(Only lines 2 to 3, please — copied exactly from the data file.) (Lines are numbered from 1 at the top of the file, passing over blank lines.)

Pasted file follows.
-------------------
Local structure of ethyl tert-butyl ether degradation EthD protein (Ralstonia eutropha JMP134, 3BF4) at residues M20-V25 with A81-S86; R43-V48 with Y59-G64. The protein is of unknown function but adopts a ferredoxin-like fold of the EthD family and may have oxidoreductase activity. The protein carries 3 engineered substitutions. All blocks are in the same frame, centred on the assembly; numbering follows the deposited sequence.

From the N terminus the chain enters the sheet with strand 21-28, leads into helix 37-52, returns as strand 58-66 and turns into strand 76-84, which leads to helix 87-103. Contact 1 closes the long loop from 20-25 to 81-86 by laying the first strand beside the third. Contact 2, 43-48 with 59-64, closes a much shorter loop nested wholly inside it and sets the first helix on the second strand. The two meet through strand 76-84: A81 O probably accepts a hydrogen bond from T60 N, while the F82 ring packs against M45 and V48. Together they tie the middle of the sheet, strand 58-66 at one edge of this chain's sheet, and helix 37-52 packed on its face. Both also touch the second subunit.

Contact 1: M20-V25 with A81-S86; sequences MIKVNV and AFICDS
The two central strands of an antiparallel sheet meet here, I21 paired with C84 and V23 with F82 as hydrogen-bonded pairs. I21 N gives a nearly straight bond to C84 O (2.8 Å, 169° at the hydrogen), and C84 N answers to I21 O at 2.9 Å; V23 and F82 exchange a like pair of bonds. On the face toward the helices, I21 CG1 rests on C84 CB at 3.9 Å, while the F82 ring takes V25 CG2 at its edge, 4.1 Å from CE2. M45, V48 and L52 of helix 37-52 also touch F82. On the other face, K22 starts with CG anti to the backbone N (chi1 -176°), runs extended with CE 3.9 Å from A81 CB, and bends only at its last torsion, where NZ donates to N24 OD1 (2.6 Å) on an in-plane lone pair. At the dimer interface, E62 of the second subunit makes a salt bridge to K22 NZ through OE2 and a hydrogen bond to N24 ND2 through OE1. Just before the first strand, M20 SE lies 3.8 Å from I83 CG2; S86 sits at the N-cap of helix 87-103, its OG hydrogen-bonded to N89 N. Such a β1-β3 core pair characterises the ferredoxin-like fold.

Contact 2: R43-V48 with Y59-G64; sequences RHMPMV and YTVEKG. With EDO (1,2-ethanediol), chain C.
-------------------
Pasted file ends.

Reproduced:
From the N terminus the chain enters the sheet with strand 21-28, leads into helix 37-52, returns as strand 58-66 and turns into strand 76-84, which leads to helix 87-103. Contact 1 closes the long loop from 20-25 to 81-86 by laying the first strand beside the third. Contact 2, 43-48 with 59-64, closes a much shorter loop nested wholly inside it and sets the first helix on the second strand. The two meet through strand 76-84: A81 O probably accepts a hydrogen bond from T60 N, while the F82 ring packs against M45 and V48. Together they tie the middle of the sheet, strand 58-66 at one edge of this chain's sheet, and helix 37-52 packed on its face. Both also touch the second subunit.

Contact 1: M20-V25 with A81-S86; sequences MIKVNV and AFICDS